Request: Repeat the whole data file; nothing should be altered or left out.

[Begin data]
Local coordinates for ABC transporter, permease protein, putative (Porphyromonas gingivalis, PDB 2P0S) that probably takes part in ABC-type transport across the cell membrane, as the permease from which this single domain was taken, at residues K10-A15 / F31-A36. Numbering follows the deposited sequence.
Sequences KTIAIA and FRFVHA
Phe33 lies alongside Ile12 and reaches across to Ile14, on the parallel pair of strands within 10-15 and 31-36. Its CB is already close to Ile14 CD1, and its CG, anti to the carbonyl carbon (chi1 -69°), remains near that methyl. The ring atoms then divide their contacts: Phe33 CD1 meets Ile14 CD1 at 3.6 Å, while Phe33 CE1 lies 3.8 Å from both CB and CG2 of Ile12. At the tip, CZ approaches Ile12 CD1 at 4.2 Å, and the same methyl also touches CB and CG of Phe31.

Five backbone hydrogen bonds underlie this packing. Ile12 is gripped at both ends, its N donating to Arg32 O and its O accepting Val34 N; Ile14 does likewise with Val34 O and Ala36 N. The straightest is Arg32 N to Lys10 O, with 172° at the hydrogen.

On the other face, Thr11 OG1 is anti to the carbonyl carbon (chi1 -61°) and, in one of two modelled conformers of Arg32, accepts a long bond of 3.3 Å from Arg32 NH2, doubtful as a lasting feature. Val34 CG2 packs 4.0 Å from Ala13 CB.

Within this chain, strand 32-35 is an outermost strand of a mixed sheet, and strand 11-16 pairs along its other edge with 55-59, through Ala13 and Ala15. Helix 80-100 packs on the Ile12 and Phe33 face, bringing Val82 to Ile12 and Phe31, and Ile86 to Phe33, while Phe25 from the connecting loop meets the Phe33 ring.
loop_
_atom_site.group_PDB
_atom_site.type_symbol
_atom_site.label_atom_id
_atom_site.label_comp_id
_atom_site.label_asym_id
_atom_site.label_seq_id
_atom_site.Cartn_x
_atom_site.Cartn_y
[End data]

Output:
Local coordinates for ABC transporter, permease protein, putative (Porphyromonas gingivalis, PDB 2P0S) that probably takes part in ABC-type transport across the cell membrane, as the permease from which this single domain was taken, at residues K10-A15 / F31-A36. Numbering follows the deposited sequence.
Sequences KTIAIA and FRFVHA
Phe33 lies alongside Ile12 and reaches across to Ile14, on the parallel pair of strands within 10-15 and 31-36. Its CB is already close to Ile14 CD1, and its CG, anti to the carbonyl carbon (chi1 -69°), remains near that methyl. The ring atoms then divide their contacts: Phe33 CD1 meets Ile14 CD1 at 3.6 Å, while Phe33 CE1 lies 3.8 Å from both CB and CG2 of Ile12. At the tip, CZ approaches Ile12 CD1 at 4.2 Å, and the same methyl also touches CB and CG of Phe31.

Five backbone hydrogen bonds underlie this packing. Ile12 is gripped at both ends, its N donating to Arg32 O and its O accepting Val34 N; Ile14 does likewise with Val34 O and Ala36 N. The straightest is Arg32 N to Lys10 O, with 172° at the hydrogen.

On the other face, Thr11 OG1 is anti to the carbonyl carbon (chi1 -61°) and, in one of two modelled conformers of Arg32, accepts a long bond of 3.3 Å from Arg32 NH2, doubtful as a lasting feature. Val34 CG2 packs 4.0 Å from Ala13 CB.

Within this chain, strand 32-35 is an outermost strand of a mixed sheet, and strand 11-16 pairs along its other edge with 55-59, through Ala13 and Ala15. Helix 80-100 packs on the Ile12 and Phe33 face, bringing Val82 to Ile12 and Phe31, and Ile86 to Phe33, while Phe25 from the connecting loop meets the Phe33 ring.
loop_
_atom_site.group_PDB
_atom_site.type_symbol
_atom_site.label_atom_id
_atom_site.label_comp_id
_atom_site.label_asym_id
_atom_site.label_seq_id
_atom_site.Cartn_x
_atom_site.Cartn_y